We continue this month’s focus on Unified Sports with a blog from Unified Partner (and National Youth Activation Committee member) Courtney Neil – she shares her personal story about the benefit of Unified Sports participation.
Like any kid, I was brought up in a world of sports that centered on winning, competition, and giving it your all, but something that set my sporting experiences apart from the rest is my participation with Special Olympics.
When I first tell people about my involvement with the group, it usually follows with a double take, or a question like “Oh, what problems do you have?” but I participate a little differently:
I am a Unified Partner.
I have competed with Special Olympics for 11 years and absolutely love it. I compete alongside my older sister Alyssa who is much more than my teammate. She’s my inspiration and my daily reminder to never take anything at face value. Unified Sports have definitely helped me in that as well.
Unified Sports puts individuals with and without disabilities together on teams to compete in various sports. It shows you that a person’s ability level has nothing to do with their ability to play a sport and do it well. It teaches compassion and understanding in a way that can’t happen in any other atmosphere. You and your teammates are working as a team to accomplish something, and like any other sports team, you build a positive relationship that’s unlike any other. You learn to give people the chance to prove themselves without judging them right off the bat and learning to trust a person and their skills without reservations.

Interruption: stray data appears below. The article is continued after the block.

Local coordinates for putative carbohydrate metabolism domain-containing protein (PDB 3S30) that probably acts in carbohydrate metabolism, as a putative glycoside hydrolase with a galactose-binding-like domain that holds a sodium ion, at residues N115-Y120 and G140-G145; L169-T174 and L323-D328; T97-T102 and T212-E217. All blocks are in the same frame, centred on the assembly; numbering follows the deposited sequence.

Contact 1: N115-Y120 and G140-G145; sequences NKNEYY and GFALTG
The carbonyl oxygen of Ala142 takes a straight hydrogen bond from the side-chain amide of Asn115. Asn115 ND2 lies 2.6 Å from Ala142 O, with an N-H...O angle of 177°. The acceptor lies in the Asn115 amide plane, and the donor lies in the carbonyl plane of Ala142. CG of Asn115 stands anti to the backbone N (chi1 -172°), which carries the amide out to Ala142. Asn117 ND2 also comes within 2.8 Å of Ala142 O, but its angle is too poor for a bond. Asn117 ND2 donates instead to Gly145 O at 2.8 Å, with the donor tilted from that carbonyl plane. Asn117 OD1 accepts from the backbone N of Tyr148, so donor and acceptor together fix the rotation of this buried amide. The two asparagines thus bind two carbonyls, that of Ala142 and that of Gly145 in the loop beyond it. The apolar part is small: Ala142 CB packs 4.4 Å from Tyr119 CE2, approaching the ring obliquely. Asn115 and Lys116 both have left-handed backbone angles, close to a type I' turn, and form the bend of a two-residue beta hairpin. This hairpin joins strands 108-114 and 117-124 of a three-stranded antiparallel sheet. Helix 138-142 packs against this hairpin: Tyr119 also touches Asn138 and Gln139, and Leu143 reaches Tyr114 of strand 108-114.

Being involved in such an amazing organization and just playing sports has opened up a world of opportunity for me. I have been exposed to all different types of people that I may not have met otherwise and made real friendships that will withstand anything. Unified Sports has brought me so much closer to my sister and really helped me understand her and where she’s coming from.
If we weren’t involved with our state Special Olympic Program, I know we wouldn’t be as close as we are right now, and we have Special Olympics to thank for that.